Today was the last day of my first meeting of the Acoustical Society of America. It was actually the 155th meeting of the society, and the 4th joint meeting with the Acoustical Society of Japan. Oh, and it was in Hawaii.
I have been a member of the ASA for several years now, and have read many articles in its journal, but I have not spent that much time reading journals outside of my subfield. There are 13 subfields at each meeting of the society, which also roughly correspond to different topics in the journal. I am most interested in the Speech Communication subfield, and spent the great majority of my time learning about all sorts of interesting research going on in that area. Even within Speech Communication, there is a great diversity. I saw some posters and presentations about lexical access, which I do, as well as posters on developing better cochlear implants, quite a few papers on automated speech recognition, some on clinical applications of phonetics, and a few on using ultrasound to track the movement of the tongue.
In addition to these talks, I also saw a couple in different fields. There were two plenary talks at the beginning of the conference – one Japanese person, and one American. The first plenary, by Masayuki Morimoto, covered a fairly wide range, from architectural acoustics to psychological acoustics. Ultimately, these two are very related. Acoustic engineers are interested in designing buildings with good acoustics, but ultimately, the definition of “good” is dependent upon how humans perceive the acoustics of the space. He talked quite a bit about what types of parameters that one can measure, as opposed to parameters that cannot objectively be measured. Whether a person finds a space pleasing or not is very subjective. Whether a person finds a space ringy or deadening can be quantified though, and depending upon the space, one or the other might be desirable.
The second plenary, by Lawrence Crum, was on a completely different topic – therapeutic ultrasound. I had never really heard about this before. He gave a nice overview of how therapeutic ultrasound works, the history (first used in the 1950’s), and its applications. When we hear ultrasound, we usually think of imaging, and that is correct. Ultrasound imaging (or diagnostic ultrasound), shoots low power, low frequency sound waves into a medium, and registers the time it takes for the waves to bounce back. Objects at different angles and distances will take differing amounts of time to bounce back, and thus one can make an image. Therapeutic ultrasound uses high power, high frequency sound waves, and concentrates the waves at a particular point, much in the way one can use a magnifying glass to concentrate electromagnetic waves (e.g. sunlight) onto a piece of paper and catch it on fire. With very high power sound waves, one can do quite a bit of destruction. Destruction? Yes, destruction. One common application is for breaking up kidney stones — without surgery. Another is killing cancerous tissue, specifically for pancreatic cancer, which is a terrible sort of cancer. Another application is blood clotting (hemostasis).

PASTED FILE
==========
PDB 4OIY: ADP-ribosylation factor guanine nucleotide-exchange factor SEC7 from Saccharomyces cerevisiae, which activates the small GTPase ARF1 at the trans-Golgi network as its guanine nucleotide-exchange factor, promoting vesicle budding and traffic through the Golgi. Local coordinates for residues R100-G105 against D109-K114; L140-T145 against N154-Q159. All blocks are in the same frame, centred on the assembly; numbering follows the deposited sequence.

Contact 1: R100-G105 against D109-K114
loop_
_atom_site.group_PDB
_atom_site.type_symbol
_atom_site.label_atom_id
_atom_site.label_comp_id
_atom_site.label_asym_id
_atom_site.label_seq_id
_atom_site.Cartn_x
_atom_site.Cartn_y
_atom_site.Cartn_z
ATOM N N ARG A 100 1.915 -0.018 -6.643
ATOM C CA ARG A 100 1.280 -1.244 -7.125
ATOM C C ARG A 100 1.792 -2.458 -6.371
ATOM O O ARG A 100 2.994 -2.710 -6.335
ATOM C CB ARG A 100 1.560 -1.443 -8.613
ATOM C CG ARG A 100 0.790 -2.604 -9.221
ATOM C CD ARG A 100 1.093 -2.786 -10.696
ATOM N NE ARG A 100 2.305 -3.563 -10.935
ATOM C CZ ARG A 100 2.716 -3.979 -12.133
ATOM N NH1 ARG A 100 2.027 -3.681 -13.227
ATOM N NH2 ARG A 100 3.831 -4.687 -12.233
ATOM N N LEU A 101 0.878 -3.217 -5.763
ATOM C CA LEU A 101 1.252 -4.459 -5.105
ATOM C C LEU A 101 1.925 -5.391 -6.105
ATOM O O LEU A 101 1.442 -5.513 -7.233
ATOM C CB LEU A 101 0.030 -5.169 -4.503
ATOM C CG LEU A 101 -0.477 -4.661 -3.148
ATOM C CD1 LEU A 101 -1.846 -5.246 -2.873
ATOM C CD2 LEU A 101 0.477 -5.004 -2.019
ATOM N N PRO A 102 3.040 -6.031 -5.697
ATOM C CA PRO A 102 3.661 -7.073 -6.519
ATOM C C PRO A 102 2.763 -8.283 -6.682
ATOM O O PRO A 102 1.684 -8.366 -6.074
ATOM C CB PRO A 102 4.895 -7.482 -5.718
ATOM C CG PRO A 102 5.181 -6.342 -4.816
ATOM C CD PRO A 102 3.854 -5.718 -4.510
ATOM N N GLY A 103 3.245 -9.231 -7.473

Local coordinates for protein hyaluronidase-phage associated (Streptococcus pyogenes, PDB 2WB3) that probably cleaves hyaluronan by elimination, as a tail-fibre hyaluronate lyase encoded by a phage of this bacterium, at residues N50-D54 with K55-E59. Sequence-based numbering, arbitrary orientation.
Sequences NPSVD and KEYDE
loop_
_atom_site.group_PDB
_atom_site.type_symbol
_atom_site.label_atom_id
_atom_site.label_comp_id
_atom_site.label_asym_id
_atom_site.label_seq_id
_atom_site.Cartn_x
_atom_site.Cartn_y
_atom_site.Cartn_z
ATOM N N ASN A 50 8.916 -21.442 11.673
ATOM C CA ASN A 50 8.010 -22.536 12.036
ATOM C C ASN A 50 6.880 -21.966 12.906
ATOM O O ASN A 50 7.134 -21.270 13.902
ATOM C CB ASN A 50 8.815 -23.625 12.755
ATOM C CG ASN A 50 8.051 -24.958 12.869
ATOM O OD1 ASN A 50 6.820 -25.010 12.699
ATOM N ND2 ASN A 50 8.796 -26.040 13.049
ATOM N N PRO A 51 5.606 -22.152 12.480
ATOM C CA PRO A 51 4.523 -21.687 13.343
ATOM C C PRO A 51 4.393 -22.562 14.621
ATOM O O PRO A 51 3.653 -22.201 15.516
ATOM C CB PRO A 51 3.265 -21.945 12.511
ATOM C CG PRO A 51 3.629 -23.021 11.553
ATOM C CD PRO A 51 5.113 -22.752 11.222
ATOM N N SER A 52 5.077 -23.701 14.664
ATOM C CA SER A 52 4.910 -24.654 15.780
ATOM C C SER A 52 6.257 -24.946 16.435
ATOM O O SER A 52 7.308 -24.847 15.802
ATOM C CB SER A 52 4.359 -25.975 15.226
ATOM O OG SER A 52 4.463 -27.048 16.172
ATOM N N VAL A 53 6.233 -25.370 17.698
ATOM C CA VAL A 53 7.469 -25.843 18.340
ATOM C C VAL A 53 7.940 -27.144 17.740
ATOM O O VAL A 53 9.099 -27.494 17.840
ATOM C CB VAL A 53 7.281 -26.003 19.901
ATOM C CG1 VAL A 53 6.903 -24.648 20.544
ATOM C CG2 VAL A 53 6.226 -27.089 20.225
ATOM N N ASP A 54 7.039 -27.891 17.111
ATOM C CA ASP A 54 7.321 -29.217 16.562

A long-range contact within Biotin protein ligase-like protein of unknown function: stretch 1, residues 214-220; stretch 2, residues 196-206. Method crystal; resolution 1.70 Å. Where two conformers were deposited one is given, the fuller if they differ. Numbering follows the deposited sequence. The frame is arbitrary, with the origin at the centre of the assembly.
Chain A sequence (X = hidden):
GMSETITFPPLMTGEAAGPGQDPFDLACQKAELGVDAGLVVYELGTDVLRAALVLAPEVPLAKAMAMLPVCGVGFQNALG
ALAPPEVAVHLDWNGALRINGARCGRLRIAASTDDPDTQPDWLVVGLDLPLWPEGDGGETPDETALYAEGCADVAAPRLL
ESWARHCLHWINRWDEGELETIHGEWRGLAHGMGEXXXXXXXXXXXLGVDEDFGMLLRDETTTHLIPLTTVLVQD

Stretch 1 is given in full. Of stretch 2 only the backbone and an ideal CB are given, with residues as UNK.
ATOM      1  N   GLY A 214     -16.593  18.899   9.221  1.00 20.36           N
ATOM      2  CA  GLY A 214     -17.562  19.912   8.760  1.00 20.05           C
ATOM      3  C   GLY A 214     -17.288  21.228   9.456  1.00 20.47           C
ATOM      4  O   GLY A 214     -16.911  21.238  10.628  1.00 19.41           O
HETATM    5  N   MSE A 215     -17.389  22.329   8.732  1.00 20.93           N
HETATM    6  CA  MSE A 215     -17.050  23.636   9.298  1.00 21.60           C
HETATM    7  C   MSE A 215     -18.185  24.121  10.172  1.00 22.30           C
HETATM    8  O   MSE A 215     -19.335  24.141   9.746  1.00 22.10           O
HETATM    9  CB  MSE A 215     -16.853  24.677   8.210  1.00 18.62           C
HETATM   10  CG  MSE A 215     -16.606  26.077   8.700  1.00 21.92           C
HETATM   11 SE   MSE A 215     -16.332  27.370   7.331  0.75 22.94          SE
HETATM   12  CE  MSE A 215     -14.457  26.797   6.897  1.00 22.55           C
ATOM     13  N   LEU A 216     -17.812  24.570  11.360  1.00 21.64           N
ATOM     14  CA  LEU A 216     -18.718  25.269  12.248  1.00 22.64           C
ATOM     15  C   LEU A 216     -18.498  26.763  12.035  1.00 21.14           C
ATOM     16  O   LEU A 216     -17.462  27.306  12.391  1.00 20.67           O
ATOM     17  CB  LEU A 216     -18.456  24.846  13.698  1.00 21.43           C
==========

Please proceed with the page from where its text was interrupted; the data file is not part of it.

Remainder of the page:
Many acousticians are concerned about noise. Many speech communication people use noisy conditions to test hearing (including myself), and many are also concerned about trying to reduce noise pollution. I saw several talks about that. David Bowen gave a talk about how to perform acoustic audits for consumer products, mostly by isolating different parts of the product, such as the motor, or a fan, and using different tools to measure the amount of noise it produces. Then one can create a sound profile for the product, and try to reduce the noise through various methods. One example he gave was a copy machine. They swapped the metal chain with a composite chain, and perforated the aluminum frame inside, along with a few other modifications, to reduce the overall noise by about 8 decibels (remember that decibels are on a log scale, so that is actually a fairly large reduction).
One last small note. I did not attend any of these talks, but while reading through the abstract booklet, I noticed that there was a whole session on using acoustics to detect land mines. Talk about a diverse field. I am excited to learn more.